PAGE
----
Despite of the casualties dealt by the incoherent and unreasonable suspicion of military aggressiveness, an apology to Korean survivors and victims by the United States government was not given. In 2001, President Bill Clinton offered an expression of deep regret for what had happened at No Gun Ri but without acknowledging any U.S wrongdoing. According to the statements of Steinberg and Galucci (2005), the incident at No Gun Ri was “the story that no one wanted to hear”. The U.S massacre of South Koreans at No Gun Ri did not become an inflammatory issue and it did not lead to massive mobilization of the South Korean society (p.67). Furthermore, throughout the No Gun Ri revelations in 1999 and 2000, the United States was even enjoying the spot light and high levels of popularity in South Korea.
The incident of the No Gun Ri massacre involved to a total of more than six hundred Korean and Vietnamese refugees that should only be evacuating their villages due to the impending wars of ROK and DPRK. However, due to the wide paranoia and suspicion present among U.S troops, every Korean was considered part of the communist DPRK and was therefore executed. Although, some suggested (AP analysts) that the commands from higher military authorities directly aimed the execution and the wiping of the vast part of Korean cities and villages. The massacre was triggered during the bombing of approximately one hundred refugees present in No Gun Ri railroad. Children, women and every individual were incinerated by the bombing. Following this episodes were the four days of savage firing within the tunnels of No Gun Ri, bombing in the caves, and the open firing underneath the bridges of No Gun Ri.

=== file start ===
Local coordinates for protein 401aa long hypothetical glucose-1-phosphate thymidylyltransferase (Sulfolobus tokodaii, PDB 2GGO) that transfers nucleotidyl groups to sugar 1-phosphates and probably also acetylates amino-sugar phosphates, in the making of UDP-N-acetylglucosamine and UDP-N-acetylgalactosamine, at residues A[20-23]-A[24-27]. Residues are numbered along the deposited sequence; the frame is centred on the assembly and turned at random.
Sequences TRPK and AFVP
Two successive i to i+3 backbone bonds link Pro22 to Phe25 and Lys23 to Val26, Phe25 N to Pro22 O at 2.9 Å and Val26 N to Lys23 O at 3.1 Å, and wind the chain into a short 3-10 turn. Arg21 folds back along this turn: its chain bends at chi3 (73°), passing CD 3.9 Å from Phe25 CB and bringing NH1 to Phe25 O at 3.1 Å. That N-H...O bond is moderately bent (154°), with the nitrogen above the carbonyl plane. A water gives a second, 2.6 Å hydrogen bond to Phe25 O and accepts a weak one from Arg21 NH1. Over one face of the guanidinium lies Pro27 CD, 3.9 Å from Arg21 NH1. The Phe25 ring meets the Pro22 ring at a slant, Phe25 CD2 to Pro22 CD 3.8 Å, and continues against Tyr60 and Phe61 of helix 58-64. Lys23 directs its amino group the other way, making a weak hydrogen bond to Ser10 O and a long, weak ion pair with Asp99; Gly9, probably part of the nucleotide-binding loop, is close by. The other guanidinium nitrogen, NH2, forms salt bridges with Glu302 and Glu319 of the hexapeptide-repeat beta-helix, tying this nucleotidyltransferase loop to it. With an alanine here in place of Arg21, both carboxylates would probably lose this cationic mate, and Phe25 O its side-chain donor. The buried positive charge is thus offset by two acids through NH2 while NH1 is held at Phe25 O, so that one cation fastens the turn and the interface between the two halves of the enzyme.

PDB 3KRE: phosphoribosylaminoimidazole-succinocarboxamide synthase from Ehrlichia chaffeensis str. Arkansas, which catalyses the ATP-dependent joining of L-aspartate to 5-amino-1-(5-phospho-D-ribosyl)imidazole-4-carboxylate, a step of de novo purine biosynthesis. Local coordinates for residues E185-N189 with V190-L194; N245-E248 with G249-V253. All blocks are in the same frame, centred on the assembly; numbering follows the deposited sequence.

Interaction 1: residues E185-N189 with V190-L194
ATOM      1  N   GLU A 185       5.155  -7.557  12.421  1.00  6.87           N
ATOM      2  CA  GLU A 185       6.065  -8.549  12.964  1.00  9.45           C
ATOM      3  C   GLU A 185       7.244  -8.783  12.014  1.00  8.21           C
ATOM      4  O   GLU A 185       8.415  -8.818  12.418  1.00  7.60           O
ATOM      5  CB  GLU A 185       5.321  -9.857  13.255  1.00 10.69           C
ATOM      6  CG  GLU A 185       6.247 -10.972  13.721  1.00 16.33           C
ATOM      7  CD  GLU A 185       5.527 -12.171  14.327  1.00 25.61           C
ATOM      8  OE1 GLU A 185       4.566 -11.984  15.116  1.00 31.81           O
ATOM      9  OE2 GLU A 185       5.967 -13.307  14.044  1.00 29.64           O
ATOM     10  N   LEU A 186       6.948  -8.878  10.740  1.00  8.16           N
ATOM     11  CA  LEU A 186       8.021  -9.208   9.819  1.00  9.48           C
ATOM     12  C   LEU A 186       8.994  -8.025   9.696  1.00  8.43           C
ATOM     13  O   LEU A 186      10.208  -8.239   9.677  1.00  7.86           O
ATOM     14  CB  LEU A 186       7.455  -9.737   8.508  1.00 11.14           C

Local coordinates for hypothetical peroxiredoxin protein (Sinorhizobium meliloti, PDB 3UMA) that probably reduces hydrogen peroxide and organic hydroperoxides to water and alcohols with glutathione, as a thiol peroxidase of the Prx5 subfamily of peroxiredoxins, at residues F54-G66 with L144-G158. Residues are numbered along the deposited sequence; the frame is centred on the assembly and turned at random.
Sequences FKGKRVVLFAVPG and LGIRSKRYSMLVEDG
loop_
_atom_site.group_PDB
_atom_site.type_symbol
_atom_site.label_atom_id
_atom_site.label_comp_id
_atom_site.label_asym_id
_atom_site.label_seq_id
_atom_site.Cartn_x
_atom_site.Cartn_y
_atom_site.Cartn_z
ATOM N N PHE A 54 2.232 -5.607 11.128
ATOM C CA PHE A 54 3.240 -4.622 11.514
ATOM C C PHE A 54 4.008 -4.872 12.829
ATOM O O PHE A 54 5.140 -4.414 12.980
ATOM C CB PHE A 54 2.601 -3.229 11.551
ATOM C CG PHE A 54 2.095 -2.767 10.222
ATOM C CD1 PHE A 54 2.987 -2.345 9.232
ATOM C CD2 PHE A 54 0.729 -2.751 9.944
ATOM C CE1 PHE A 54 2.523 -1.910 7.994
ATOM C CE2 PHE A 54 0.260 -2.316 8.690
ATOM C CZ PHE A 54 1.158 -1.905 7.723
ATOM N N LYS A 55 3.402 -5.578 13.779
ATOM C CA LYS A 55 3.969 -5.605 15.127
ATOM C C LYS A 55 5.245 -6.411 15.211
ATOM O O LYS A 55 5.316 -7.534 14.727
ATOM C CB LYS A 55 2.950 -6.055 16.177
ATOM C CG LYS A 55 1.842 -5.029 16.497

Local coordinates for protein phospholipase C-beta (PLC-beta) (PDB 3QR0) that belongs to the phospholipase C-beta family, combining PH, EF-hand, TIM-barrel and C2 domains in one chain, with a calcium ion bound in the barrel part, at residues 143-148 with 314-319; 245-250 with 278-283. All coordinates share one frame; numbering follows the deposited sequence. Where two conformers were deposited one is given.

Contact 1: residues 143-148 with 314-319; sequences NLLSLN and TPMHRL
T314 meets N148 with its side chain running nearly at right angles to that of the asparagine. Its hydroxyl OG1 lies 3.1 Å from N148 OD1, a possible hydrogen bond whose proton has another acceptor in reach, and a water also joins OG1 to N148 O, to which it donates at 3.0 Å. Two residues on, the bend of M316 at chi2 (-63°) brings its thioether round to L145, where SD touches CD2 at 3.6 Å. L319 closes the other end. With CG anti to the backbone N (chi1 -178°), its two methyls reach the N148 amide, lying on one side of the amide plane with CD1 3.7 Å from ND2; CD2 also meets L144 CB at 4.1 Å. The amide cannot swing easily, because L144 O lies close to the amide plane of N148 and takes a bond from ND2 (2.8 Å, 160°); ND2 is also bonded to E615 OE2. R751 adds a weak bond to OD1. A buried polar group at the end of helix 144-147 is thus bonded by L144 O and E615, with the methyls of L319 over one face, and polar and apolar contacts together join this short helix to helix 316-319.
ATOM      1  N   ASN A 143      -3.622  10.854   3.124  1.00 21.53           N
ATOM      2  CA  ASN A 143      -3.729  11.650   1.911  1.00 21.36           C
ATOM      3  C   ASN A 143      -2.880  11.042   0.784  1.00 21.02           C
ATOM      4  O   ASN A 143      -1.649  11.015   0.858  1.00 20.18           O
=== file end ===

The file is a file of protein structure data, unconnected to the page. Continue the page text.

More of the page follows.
Goff, S. (2004). Full Spectrum Disorder: The Military in the New American Century. Soft Skull Press.
Lee, B. (2003). The Unfinished War: Korea. Algora Publishing.
Malkasian, C. (2001). The Korean War: Essential Histories. Osprey Publishing.
Steinberg, D. I., & Gallucci, R. L. (2005). Korean Attitudes Toward the United States: Changing Dynamics. M.E. Sharpe.